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The effect of assessing genetic risk of prostate cancer on the use of PSA tests in primary care: a cluster randomized controlled trial

Fredsøe, Jacob, Koetsenruijter, Jan, Vedsted, Peter, Kirkegaard, Pia, Vaeth, Michael, Edwards, Adrian, Orntoft, Torben F., Sorensen, Karina D. and Bro, Fleming 2020. The effect of assessing genetic risk of prostate cancer on the use of PSA tests in primary care: a cluster randomized controlled trial. PLoS Medicine 17 (2) , e1003033. 10.1371/journal.pmed.1003033

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Abstract

Background Assessing genetic lifetime risk for prostate cancer has been proposed as a means of risk stratification to identify those for whom prostate-specific antigen (PSA) testing is likely to be most valuable. This project aimed to test the effect of introducing a genetic test for lifetime risk of prostate cancer in general practice on future PSA testing. Methods and findings We performed a cluster randomized controlled trial with randomization at the level of general practices (73 in each of two arms) in the Central Region (Region Midtjylland) of Denmark. In intervention practices, men were offered a genetic test (based on genotyping of 33 risk-associated single nucleotide polymorphisms) in addition to the standard PSA test that informed them about lifetime genetic risk of prostate cancer and distinguished between “normal” and “high” risk. The primary outcome was the proportion of men having a repeated PSA test within 2 years. A multilevel logistic regression model was used to test the association. After applying the exclusion criteria, 3,558 men were recruited in intervention practices, with 1,235 (34.7%) receiving the genetic test, and 4,242 men were recruited in control practices. Men with high genetic risk had a higher propensity for repeated PSA testing within 2 years than men with normal genetic risk (odds ratio [OR] = 8.94, p < 0.01). The study was conducted in routine practice and had some selection bias, which is evidenced by the relatively large proportion of younger and higher income participants taking the genetic test. Conclusions Providing general practitioners (GPs) with access to a genetic test to assess lifetime risk of prostate cancer did not reduce the overall number of future PSA tests. However, among men who had a genetic test, knowledge of genetic risk significantly influenced future PSA testing.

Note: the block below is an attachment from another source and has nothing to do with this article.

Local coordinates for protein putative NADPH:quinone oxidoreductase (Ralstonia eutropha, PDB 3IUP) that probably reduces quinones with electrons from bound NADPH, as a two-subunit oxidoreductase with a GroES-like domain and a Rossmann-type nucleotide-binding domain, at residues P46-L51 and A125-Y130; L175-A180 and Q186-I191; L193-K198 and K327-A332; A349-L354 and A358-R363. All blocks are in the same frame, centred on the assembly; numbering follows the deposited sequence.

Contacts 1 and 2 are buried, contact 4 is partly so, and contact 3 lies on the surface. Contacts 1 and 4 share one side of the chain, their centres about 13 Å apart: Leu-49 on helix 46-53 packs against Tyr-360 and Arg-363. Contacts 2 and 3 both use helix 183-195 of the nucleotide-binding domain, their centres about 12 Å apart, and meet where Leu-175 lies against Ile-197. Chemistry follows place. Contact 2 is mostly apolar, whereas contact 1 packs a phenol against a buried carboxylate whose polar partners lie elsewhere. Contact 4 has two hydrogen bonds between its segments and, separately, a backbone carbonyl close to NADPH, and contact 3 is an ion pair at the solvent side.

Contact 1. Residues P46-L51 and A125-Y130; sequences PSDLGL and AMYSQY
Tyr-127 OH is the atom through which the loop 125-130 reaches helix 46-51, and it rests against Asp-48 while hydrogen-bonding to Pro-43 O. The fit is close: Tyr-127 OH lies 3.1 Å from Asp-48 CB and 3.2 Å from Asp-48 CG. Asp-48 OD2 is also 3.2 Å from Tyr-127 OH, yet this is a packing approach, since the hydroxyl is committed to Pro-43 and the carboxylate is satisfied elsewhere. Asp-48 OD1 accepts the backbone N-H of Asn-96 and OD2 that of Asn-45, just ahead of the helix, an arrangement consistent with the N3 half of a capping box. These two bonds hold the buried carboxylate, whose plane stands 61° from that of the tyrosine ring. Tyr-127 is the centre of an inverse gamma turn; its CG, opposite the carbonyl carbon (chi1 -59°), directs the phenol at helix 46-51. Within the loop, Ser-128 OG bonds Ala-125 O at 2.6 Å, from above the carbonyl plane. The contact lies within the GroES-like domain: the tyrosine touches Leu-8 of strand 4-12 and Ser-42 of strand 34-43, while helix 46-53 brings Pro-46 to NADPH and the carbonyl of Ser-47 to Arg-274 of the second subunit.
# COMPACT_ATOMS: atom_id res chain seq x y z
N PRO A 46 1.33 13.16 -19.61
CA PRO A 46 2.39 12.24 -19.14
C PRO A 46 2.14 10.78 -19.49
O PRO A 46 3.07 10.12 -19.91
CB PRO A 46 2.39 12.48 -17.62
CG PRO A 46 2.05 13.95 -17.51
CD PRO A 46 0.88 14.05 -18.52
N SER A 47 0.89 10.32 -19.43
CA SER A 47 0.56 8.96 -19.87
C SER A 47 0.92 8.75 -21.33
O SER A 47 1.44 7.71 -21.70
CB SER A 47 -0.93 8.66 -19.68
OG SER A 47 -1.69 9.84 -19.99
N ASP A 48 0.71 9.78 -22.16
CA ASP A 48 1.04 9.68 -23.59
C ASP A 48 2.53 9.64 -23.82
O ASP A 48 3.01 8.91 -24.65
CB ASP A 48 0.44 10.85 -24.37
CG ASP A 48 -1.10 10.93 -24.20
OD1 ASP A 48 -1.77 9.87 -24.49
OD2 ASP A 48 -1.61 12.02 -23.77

Item Type: Article
Date Type: Publication
Status: Published
Schools: Medicine
Publisher: Public Library of Science
ISSN: 1549-1277
Date of First Compliant Deposit: 20 January 2020
Date of Acceptance: 15 January 2020
Last Modified: 03 Aug 2020 17:11
URI: http://orca.cf.ac.uk/id/eprint/128812

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